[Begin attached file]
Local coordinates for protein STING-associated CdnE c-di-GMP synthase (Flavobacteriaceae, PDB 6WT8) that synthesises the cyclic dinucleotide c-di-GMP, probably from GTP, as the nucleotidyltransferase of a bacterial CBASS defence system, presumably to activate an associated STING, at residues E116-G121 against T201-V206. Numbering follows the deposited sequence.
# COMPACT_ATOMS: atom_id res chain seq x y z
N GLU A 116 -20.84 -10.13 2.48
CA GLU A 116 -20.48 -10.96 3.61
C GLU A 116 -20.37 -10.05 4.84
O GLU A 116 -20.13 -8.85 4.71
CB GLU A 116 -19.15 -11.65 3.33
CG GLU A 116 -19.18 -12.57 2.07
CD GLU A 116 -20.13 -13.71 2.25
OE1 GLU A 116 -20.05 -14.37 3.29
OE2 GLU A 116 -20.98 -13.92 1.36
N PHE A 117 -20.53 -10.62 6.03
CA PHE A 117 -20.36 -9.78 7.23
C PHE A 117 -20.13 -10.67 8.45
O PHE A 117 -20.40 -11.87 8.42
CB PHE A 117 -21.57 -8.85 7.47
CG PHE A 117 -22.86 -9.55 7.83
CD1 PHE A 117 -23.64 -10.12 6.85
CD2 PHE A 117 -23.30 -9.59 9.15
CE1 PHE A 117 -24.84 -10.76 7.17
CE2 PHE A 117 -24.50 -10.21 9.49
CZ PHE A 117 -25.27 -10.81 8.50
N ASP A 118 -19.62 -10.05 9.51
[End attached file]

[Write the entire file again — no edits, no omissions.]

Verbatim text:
Local coordinates for protein STING-associated CdnE c-di-GMP synthase (Flavobacteriaceae, PDB 6WT8) that synthesises the cyclic dinucleotide c-di-GMP, probably from GTP, as the nucleotidyltransferase of a bacterial CBASS defence system, presumably to activate an associated STING, at residues E116-G121 against T201-V206. Numbering follows the deposited sequence.
# COMPACT_ATOMS: atom_id res chain seq x y z
N GLU A 116 -20.84 -10.13 2.48
CA GLU A 116 -20.48 -10.96 3.61
C GLU A 116 -20.37 -10.05 4.84
O GLU A 116 -20.13 -8.85 4.71
CB GLU A 116 -19.15 -11.65 3.33
CG GLU A 116 -19.18 -12.57 2.07
CD GLU A 116 -20.13 -13.71 2.25
OE1 GLU A 116 -20.05 -14.37 3.29
OE2 GLU A 116 -20.98 -13.92 1.36
N PHE A 117 -20.53 -10.62 6.03
CA PHE A 117 -20.36 -9.78 7.23
C PHE A 117 -20.13 -10.67 8.45
O PHE A 117 -20.40 -11.87 8.42
CB PHE A 117 -21.57 -8.85 7.47
CG PHE A 117 -22.86 -9.55 7.83
CD1 PHE A 117 -23.64 -10.12 6.85
CD2 PHE A 117 -23.30 -9.59 9.15
CE1 PHE A 117 -24.84 -10.76 7.17
CE2 PHE A 117 -24.50 -10.21 9.49
CZ PHE A 117 -25.27 -10.81 8.50
N ASP A 118 -19.62 -10.05 9.51